'They told us to get out' Fear of an explosion from a gasoline leak clears out a community

Towson spill forces road, store closings, evacuation of homes

Concentrated gas fumes

Amoco station tank loses 4,000 gallons

damage is minimal

June 25, 1998|By Dail Willis | Dail Willis,SUN STAFF Sun staff writers Heather Dewar, Paula Lavigne, Jamie Smith and Ron Snyder contributed to this article.

Fears of an explosion emptied homes, shuttered stores and closed busy roads yesterday after 4,000 gallons of gasoline spilled underground at an Amoco station near a bustling intersection east of Towson.

Roads around Loch Raven Boulevard and Taylor Avenue were cordoned off until late afternoon, and dozens of residents were evacuated to a nearby high school while firefighters flushed miles of storm drains to clear the vapors. Businesses in three of the intersection's shopping centers closed for much of the day.

"There was a high concentration of gas fumes," said Battalion Chief Pat Kelly of the Baltimore County Fire Department, adding that explosion of vapors was the greatest danger posed by the spill. "You get enough fumes in a confined area for long enough, you've got a possibility of that."

It was not clear why the gas leak went undetected until thousands of gallons had spilled, but state officials said an alarm system designed to send an early warning had failed.

"There was a problem with the alarm," said Alan Williams, chief of the emergency response division of the Maryland Department of the Environment. "One drop of gas out of that tank and the alarm is supposed to sound. It didn't."

Amoco officials, investigating the leak, said they did not know whether the alarm worked.

Slightly more than half of the spilled gasoline was caught in a graveled underground containment area beneath the station, where environmental workers vacuumed it out. By late yesterday afternoon, about 900 gallons of the 4,000-gallon spill remained .. unaccounted for, according to Maryland Department of the Environment spokesman Quentin W. Banks.

He said much of the 900 gallons apparently contaminated the soil near the spill site. MDE workers said about 30 gallons flowed through drains and sewers into nearby Herring Run, where cleanup workers blocked it off and mopped it up.

No one was hurt and environmental damage appeared minimal. The risk and inconvenience to residents were another matter.

"Location, location, location," said the MDE's Williams with a sigh as he directed cleanup workers. "This affected three shopping centers and an apartment building."

One store, Greetings & Readings, reopened at 5 p.m.

"But it killed the day," said Steve Baum, the store's president. "It was a major loss for the day. I know it will be many, many thousands of dollars."

Chris Rogers, director of the Super Fresh in Loch Raven Plaza, said employees were preparing to open yesterday morning when they heard the news.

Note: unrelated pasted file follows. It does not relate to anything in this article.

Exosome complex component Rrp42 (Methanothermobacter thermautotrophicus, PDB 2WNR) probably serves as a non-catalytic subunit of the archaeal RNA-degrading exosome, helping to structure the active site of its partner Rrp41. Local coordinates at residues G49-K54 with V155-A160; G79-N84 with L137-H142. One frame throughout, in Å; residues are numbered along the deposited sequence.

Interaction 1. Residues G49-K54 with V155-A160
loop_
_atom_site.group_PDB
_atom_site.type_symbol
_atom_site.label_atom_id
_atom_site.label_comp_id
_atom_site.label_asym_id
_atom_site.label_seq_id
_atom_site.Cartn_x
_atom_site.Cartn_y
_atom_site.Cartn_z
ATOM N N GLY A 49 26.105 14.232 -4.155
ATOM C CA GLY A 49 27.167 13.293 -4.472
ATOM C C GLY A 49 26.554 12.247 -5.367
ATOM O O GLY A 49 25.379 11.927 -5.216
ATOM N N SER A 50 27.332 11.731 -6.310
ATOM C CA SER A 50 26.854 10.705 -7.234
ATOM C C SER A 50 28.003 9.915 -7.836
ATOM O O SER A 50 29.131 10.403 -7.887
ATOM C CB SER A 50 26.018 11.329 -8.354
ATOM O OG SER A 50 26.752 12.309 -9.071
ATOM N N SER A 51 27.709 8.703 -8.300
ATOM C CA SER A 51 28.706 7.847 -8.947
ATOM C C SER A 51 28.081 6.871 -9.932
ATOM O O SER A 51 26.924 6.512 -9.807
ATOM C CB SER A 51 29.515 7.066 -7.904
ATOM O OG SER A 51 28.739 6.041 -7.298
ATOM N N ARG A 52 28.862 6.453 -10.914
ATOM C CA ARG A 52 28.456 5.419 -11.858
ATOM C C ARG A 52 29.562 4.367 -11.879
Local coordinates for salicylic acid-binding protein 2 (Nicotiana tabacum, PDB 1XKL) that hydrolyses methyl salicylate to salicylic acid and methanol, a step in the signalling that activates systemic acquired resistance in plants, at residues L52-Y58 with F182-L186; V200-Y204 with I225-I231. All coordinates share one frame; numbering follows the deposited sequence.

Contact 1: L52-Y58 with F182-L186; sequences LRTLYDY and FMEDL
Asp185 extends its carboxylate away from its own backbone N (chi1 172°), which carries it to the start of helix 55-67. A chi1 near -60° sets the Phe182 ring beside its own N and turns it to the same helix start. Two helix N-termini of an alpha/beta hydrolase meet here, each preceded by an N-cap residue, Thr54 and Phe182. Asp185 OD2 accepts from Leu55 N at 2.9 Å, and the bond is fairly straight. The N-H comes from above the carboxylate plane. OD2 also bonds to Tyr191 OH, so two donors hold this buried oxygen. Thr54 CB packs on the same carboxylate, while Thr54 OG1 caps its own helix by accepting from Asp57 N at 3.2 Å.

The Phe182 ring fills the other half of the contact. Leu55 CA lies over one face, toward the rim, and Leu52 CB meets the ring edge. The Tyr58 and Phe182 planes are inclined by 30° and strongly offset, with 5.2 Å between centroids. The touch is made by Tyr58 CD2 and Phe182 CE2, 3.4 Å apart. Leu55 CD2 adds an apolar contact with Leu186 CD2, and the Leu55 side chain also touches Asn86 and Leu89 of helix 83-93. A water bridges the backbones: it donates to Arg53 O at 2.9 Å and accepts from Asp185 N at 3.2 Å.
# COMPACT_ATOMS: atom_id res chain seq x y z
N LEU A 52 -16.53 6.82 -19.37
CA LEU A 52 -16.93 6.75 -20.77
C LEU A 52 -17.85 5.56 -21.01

"The Fire Department told us to get out, and we left, no questions asked," he said.

Area resident Ayesha Majeed was one of those evacuated from a section of the Glenmont Apartments on Lachlan Circle, downhill from the Amoco station.

"The police officer came and said to take my belongings and come out," she said as she cradled 14-month-old Amara and kept a watchful eye on 2-year-old Amry and 7-year-old Aqmal, who romped on the sidewalk yesterday afternoon.

She and her children went to a friend's house in a nearby apartment complex. But others had to go to a temporary shelter set up at Loch Raven High School, where the Red Cross fed 57 evacuees and nearly as many fire, police and rescue workers.

"When they said we had to evacuate, I just got my medication and my important stuff and I was out of there," said Glenmont resident and evacuee Mary Brown, 70, who spent several hours at the high school.

The spill affected even those away from home. Rose Tatum and Lizzie Gathoga, both Glenmont apartment residents, were out of their homes yesterday morning when the roads were blocked off -- Tatum dropping her children off at day care and Gathoga at work. Neither was allowed back in until about 2 p.m.

Motorists who tried to turn onto Loch Raven Boulevard, which was closed from Taylor Avenue to Northern Parkway, were routed to York Road or Perring Parkway. Loch Raven Boulevard and Hillen Road were closed, police said, but no residential or commercial areas in the city were evacuated. However, buses were parked along Loch Raven Boulevard, ready to evacuate residents if necessary.

Tiauna E. Flournoy, 23, and Tamarac C. Harding, 21, tried to drive from their home on Limit Avenue, but were puzzled by the closure of many local streets.

"I though they were doing a TV show -- an episode of 'Homicide,' " Flournoy said.

State and local officials said the gasoline leak apparently began Tuesday afternoon at the Amoco station which, according to Amoco spokesman Gary Shute, is franchised to Emmitt Knight and opened three months ago.

Shute said a metal fitting on a vinyl hose connecting the underground tank with the above-ground pump split, and gas began leaking through the hose.

The leak triggered an alarm warning that the tank was getting low on fuel so station employees called Amoco and 3,500 gallons of gasoline were pumped into the tank that afternoon, Shute said.

Baltimore Sun Articles
Please note the green-lined linked article text has been applied commercially without any involvement from our newsroom editors, reporters or any other editorial staff.